To Jesse Appleton

    Biddeford        14 May 1812


    It gives me much pleasure to hear of the increase of the Library at Bowdoin College; I have always felt an interest in that institution, & nothing that has a tendency to raise its reputation can be indifferent to me. I had heard that Mr. Bowdoin had made left a Legacy of Books to it, but their number I did not know. Presuming Mr. Bowdoin’s Legacy was made of [up] of Books from his late fathers Library as well as his own, I think there must be among them many rare & valuable ones.1 As to those I presented, some of them I considered as long since out of print, & more adapted to the various pursuits & tast[e]s of the Governors & Students of a Literary institution, than the Library of an obscure individual, & I am not a little gratified at hearing they meet your approbation.2

    Ever since you have resided at Brunswick it has been my wish to gain a little time to wait on you at your house, but I have only passed through your neighbourhood when on my journey from one Court to another, between which there seems not a moment to relax in speed to accomplish the object of the Law—

    I think, however, I shall be able during the ensuing Circuit to gratify my wish in this particular—The general stagnation of business for a year or two has so deminished the actions in our Court that I expect more leisure than heretofore.

    Have you seen Dr. Lant Carpenter’s Introduction to the Geography of the New Testament?3 It is a duodecimo of about two hundred pages. It has so cleared my ideas on the subject of Sacred Geography that I want every body should possess it—for I suppose it is with others generally as it has been with myself*—I have known next to nothing of Sacred Geography; sometimes I have lost the benefit of what was called an excellent Sermon, because of my ignorance of the Geography & Chronology necessary as previous knowledge,4 & what the preacher seemed take for granted his hearers knew as much of as he did himself—It consists of two parts[;] the second, which I have not attended to, relates to the Chronology of the New Testament, & the duration of Christ’s Ministry—As to the first part, however, I am a little apprehensive the American printer has done, what our American printers generally do when they reprint History, that is, either leave out the maps altogether, or abridge them so as to render them less usefull than the English editions—I only suspect, however, that the latter fault has been committed in the reprinting Dr. Carpenters book because some places mentioned in the Gospels I do not see on his maps. The maps too are I think on too small a Scale—but still I consider the book very valuable; and the only apology I shall make to you, Sir, is that I want you to examine it, which having done you will determine whether it would not be a valuable book to be possessed by every under Graduate, or at least by the two Senior classes—As Geography can hardly be entered upon too young in life, I see no objection to its being particularly recommended to each student. A daily newspaper cannot be understood without maps; & It seems to me that whoever hears in conversation, a Lecture or a sermon the mention of places & times refered to, would, if he has any curiosity, & possessed a Geography adapted to the subject, embrace the first moment to examine it & see where & when these things took place.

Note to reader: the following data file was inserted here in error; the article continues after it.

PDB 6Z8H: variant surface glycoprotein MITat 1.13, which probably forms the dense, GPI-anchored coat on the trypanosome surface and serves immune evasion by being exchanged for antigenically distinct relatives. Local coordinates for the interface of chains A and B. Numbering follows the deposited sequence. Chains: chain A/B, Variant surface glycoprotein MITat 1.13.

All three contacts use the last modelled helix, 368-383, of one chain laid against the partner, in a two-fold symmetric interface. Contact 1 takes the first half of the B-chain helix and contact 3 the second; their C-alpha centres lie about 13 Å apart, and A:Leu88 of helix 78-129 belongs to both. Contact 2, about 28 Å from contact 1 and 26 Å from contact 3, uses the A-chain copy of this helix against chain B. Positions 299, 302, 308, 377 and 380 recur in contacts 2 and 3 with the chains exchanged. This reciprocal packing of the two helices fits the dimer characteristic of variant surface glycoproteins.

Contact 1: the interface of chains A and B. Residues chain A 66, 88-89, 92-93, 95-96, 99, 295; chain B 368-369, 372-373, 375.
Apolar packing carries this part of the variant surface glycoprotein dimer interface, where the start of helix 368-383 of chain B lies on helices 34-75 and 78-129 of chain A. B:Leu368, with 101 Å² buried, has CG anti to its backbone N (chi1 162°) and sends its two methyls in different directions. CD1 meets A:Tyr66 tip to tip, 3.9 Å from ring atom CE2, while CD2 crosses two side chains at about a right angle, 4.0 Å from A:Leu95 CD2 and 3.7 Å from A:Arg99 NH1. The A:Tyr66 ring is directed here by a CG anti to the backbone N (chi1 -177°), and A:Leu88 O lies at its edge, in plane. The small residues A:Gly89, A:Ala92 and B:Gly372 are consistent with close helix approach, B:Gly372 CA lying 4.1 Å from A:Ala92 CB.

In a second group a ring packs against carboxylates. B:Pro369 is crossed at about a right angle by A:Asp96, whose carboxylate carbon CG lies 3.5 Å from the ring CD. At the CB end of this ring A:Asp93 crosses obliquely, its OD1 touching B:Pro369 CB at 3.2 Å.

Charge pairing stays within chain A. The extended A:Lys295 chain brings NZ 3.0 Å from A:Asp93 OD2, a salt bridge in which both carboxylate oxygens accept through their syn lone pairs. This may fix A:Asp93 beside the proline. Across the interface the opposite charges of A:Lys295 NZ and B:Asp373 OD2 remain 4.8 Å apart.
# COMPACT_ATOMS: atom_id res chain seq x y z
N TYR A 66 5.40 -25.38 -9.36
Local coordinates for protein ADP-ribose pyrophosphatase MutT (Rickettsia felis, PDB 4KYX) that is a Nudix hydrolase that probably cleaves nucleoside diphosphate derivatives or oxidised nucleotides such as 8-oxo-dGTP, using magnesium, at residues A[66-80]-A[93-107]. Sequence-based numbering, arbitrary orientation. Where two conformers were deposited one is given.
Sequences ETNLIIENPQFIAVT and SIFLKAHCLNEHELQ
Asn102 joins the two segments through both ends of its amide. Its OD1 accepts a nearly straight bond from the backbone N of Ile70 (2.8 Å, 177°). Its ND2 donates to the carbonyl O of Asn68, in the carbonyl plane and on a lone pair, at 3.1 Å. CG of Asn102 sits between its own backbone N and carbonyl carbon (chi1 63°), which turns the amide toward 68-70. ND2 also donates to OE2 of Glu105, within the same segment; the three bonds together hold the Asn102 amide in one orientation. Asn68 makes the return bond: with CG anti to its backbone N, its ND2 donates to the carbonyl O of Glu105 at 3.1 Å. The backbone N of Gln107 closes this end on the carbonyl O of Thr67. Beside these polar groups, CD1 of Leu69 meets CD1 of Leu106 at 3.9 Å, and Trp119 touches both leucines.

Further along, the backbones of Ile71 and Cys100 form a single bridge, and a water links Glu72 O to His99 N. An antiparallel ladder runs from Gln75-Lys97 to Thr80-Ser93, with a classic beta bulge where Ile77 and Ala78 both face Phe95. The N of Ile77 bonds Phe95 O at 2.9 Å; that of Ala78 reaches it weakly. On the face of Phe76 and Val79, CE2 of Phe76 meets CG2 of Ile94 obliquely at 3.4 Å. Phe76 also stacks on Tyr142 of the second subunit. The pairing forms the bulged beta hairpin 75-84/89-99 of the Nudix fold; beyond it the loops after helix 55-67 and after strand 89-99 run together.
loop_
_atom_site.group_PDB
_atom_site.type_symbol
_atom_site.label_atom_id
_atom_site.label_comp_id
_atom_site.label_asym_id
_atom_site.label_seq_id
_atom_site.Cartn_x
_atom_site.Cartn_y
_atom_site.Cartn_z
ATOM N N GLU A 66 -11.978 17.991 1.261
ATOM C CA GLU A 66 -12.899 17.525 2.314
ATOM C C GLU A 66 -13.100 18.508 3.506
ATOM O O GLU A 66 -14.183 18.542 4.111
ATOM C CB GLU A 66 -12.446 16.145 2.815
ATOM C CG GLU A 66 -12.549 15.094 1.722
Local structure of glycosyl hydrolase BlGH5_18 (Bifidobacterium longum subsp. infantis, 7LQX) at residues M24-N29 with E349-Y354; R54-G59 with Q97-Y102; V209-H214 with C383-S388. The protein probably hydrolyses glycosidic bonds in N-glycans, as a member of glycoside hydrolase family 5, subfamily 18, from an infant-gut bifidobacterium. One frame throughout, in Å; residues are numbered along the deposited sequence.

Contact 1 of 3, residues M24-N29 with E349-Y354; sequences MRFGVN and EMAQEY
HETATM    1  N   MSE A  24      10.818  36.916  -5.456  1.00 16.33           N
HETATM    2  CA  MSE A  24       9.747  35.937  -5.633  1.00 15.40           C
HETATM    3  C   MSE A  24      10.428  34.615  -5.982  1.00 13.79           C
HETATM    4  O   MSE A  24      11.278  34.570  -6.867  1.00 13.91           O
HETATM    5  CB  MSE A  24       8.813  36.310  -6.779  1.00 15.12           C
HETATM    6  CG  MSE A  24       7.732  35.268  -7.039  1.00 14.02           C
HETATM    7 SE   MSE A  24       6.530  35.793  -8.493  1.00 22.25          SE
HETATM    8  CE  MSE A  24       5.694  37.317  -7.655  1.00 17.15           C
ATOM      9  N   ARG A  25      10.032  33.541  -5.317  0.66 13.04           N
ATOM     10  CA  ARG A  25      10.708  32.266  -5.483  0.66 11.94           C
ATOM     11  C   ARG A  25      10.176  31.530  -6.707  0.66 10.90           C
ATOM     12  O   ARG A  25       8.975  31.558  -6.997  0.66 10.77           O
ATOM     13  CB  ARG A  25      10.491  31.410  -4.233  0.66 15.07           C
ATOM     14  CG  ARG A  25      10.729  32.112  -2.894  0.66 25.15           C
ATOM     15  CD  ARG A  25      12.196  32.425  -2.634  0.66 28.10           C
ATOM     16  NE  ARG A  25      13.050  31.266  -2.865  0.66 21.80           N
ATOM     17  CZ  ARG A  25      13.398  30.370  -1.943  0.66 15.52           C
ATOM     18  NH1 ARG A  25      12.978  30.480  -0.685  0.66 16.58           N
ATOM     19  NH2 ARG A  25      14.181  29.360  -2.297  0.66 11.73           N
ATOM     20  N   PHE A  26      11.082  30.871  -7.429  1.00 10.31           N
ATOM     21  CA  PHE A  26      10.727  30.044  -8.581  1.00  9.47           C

If the above book has not fallen in your way, & you will be so obliging as to drop me a letter before I go on the eastern circuit, I will bring you one—I happen to have two of them.

    I am, Sir, with great respect your obedient Servant

    *I ought to explain—I refer here to Students at Colleges & the common, unlearned people.

    P.S. Being from home on the Western Circuit is the reason I have not before noticed your favour of the 12 Feby

    * * *

    ALS, Jesse Appleton Collection, MeB. Addressed to “President B. College / Brunswick.”